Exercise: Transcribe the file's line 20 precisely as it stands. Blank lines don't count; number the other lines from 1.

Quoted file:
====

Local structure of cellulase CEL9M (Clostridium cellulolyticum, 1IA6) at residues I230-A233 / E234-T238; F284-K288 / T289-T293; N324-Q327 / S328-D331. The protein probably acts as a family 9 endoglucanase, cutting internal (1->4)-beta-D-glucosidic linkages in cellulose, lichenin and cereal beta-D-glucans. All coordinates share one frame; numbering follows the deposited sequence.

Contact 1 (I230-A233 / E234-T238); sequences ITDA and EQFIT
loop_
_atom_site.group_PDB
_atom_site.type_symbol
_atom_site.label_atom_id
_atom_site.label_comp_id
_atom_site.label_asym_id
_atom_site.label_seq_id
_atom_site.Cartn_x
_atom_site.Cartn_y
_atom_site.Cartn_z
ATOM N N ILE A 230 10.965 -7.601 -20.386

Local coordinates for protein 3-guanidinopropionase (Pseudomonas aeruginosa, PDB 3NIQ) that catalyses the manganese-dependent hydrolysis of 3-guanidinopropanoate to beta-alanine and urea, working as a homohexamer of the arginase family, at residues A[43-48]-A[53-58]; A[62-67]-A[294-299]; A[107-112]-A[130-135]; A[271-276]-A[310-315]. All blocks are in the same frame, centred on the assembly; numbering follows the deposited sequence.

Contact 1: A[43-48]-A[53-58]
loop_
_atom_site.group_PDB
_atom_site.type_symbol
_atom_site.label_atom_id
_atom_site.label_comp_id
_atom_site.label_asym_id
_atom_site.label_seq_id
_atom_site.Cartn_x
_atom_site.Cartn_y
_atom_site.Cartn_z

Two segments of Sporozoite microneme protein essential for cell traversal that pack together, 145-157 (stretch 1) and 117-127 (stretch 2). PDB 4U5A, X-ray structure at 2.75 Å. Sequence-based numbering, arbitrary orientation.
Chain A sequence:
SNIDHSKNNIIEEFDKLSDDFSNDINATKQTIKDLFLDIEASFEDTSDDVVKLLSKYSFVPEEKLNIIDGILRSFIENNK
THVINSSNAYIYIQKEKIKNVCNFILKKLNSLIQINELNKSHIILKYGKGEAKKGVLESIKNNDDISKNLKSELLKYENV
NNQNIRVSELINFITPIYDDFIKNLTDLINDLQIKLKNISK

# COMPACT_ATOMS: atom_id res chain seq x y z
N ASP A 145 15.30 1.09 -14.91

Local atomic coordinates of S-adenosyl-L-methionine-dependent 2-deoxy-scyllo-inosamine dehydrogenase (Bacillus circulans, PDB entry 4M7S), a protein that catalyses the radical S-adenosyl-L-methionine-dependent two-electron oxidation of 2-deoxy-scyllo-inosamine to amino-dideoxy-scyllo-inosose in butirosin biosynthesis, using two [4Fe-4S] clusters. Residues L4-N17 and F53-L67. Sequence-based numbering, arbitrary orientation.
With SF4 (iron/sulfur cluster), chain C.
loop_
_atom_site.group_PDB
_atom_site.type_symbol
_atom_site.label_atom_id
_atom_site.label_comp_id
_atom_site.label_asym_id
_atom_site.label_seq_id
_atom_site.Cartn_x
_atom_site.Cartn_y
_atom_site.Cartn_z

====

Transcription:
_atom_site.label_comp_id